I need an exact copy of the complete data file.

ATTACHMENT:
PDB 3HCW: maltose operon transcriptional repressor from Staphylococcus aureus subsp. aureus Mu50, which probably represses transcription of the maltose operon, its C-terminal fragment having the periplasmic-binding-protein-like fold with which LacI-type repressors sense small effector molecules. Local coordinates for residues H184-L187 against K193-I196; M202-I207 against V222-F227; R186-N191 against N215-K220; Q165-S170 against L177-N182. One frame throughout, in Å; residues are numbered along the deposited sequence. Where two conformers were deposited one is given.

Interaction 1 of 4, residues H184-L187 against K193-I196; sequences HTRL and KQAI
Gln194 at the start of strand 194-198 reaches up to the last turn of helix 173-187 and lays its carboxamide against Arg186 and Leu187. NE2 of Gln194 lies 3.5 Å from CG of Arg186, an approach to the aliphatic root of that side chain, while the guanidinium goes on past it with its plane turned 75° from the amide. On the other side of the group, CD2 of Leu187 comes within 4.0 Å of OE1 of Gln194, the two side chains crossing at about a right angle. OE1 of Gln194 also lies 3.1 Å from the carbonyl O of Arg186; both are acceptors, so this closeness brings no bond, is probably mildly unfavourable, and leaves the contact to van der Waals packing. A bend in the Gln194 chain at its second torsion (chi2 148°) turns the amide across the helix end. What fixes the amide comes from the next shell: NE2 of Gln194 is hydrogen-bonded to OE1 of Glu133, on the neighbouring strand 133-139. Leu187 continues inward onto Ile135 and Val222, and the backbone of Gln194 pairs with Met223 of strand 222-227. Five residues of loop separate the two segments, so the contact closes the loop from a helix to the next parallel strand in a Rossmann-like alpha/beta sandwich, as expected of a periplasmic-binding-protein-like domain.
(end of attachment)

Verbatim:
PDB 3HCW: maltose operon transcriptional repressor from Staphylococcus aureus subsp. aureus Mu50, which probably represses transcription of the maltose operon, its C-terminal fragment having the periplasmic-binding-protein-like fold with which LacI-type repressors sense small effector molecules. Local coordinates for residues H184-L187 against K193-I196; M202-I207 against V222-F227; R186-N191 against N215-K220; Q165-S170 against L177-N182. One frame throughout, in Å; residues are numbered along the deposited sequence. Where two conformers were deposited one is given.

Interaction 1 of 4, residues H184-L187 against K193-I196; sequences HTRL and KQAI
Gln194 at the start of strand 194-198 reaches up to the last turn of helix 173-187 and lays its carboxamide against Arg186 and Leu187. NE2 of Gln194 lies 3.5 Å from CG of Arg186, an approach to the aliphatic root of that side chain, while the guanidinium goes on past it with its plane turned 75° from the amide. On the other side of the group, CD2 of Leu187 comes within 4.0 Å of OE1 of Gln194, the two side chains crossing at about a right angle. OE1 of Gln194 also lies 3.1 Å from the carbonyl O of Arg186; both are acceptors, so this closeness brings no bond, is probably mildly unfavourable, and leaves the contact to van der Waals packing. A bend in the Gln194 chain at its second torsion (chi2 148°) turns the amide across the helix end. What fixes the amide comes from the next shell: NE2 of Gln194 is hydrogen-bonded to OE1 of Glu133, on the neighbouring strand 133-139. Leu187 continues inward onto Ile135 and Val222, and the backbone of Gln194 pairs with Met223 of strand 222-227. Five residues of loop separate the two segments, so the contact closes the loop from a helix to the next parallel strand in a Rossmann-like alpha/beta sandwich, as expected of a periplasmic-binding-protein-like domain.